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This chapter is from the book

This chapter is from the book

2.3 Block Expressions and Assignments

In Java or C++, a block statement is a sequence of statements enclosed in { }. You use a block statement whenever you need to put multiple actions in the body of a branch or loop statement.

In Scala, a { } block contains a sequence of expressions, and the result is also an expression. The value of the block is the value of the last expression.

This feature can be useful if the initialization of a val takes more than one step. For example,

val distance = { val dx = x - x0; val dy = y - y0; sqrt(dx * dx + dy * dy) }

The value of the { } block is the last expression, shown here in bold. The variables dx and dy, which were only needed as intermediate values in the computation, are neatly hidden from the rest of the program.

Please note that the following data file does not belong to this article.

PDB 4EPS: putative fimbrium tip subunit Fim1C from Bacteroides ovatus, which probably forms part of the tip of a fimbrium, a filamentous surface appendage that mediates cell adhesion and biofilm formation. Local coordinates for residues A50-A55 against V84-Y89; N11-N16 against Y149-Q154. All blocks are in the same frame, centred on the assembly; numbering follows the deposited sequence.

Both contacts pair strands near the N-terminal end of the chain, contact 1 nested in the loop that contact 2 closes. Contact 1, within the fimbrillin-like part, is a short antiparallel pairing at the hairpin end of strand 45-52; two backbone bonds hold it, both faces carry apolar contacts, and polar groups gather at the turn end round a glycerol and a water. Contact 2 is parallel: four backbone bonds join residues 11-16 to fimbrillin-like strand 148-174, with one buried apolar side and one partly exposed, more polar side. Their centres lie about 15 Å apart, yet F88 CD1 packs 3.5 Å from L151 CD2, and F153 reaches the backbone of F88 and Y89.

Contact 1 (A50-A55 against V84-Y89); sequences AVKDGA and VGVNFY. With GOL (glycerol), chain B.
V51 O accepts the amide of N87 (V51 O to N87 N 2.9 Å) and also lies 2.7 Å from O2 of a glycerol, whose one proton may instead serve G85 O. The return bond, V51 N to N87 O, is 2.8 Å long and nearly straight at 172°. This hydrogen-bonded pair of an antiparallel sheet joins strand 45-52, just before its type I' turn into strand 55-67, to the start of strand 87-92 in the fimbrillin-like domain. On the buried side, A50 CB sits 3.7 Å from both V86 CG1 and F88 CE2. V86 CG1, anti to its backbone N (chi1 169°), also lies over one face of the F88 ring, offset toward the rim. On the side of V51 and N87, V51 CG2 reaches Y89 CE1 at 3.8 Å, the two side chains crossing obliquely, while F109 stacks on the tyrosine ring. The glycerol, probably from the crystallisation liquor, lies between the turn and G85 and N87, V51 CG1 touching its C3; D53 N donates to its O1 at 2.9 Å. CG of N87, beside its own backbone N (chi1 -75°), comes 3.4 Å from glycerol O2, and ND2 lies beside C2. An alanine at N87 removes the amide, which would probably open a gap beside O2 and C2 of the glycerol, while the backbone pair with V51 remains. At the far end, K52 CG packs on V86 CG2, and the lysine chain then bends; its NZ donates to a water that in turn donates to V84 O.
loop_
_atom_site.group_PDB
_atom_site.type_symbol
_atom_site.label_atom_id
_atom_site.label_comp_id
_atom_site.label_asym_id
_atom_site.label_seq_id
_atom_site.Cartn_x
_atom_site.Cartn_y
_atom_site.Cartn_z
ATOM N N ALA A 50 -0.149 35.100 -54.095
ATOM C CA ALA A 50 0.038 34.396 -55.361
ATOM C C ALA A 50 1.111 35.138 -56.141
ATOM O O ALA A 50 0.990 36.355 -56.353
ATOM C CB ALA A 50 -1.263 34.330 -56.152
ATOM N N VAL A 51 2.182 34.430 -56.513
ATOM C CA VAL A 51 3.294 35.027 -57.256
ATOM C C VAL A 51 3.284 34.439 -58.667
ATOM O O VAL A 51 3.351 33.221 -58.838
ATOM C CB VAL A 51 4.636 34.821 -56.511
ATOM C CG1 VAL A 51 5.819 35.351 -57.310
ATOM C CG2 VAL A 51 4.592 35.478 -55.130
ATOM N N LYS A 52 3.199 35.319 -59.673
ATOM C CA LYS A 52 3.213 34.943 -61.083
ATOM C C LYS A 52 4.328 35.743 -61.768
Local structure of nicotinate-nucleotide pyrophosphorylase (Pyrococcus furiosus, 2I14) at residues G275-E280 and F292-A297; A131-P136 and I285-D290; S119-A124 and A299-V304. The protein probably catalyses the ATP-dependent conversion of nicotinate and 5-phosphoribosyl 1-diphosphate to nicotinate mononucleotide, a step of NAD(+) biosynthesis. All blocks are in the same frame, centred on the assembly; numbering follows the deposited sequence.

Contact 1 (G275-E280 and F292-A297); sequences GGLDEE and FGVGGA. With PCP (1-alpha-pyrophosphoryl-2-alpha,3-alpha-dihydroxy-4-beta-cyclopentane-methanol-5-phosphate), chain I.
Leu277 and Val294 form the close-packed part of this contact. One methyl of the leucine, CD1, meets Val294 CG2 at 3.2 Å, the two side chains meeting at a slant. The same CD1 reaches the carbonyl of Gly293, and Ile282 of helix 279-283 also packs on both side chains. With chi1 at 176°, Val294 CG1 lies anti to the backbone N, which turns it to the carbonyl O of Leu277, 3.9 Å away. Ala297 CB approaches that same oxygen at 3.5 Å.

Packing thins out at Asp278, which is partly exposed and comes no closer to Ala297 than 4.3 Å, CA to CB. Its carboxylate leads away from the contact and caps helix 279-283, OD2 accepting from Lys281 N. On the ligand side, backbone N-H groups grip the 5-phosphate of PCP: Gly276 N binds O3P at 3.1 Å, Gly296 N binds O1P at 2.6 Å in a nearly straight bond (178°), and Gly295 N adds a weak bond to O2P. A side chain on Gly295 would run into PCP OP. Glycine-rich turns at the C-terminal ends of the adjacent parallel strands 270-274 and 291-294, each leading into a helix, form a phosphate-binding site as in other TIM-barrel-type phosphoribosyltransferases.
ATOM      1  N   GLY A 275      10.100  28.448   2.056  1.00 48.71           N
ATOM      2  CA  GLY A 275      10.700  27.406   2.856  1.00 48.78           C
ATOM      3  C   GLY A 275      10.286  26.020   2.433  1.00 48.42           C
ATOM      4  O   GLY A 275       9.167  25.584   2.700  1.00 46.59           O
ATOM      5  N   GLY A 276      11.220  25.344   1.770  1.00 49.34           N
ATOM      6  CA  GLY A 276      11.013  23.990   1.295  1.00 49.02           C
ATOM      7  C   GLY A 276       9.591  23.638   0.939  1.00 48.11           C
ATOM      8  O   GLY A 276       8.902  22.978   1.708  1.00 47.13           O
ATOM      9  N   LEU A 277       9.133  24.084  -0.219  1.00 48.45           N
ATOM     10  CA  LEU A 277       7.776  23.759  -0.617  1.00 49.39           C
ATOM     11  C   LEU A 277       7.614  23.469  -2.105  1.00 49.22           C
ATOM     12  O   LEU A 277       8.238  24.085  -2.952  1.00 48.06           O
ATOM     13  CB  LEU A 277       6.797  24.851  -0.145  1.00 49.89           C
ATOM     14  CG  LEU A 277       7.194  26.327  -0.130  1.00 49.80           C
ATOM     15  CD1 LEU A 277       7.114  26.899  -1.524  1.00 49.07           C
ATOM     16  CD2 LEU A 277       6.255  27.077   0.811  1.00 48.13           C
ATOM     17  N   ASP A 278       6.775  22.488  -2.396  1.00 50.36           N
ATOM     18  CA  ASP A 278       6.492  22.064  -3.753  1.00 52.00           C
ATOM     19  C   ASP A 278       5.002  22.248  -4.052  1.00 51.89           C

In Scala, assignments have no value—or, strictly speaking, they have a value of type Unit. Recall that the Unit type is the equivalent of the void type in Java and C++, with a single value written as ().

A block that ends with an assignment statement, such as

{ r = r * n; n -= 1 }

has a Unit value. This is not a problem, just something to be aware of when defining functions—see Section 2.7, “FunctionsFunctions as Values,” on page 20.

Since assignments have Unit value, don’t chain them together.

x = y = 1 // No

The value of y = 1 is (), and it’s highly unlikely that you wanted to assign a Unit to x. (In contrast, in Java and C++, the value of an assignment is the value that is being assigned. In those languages, chained assignments are useful.)

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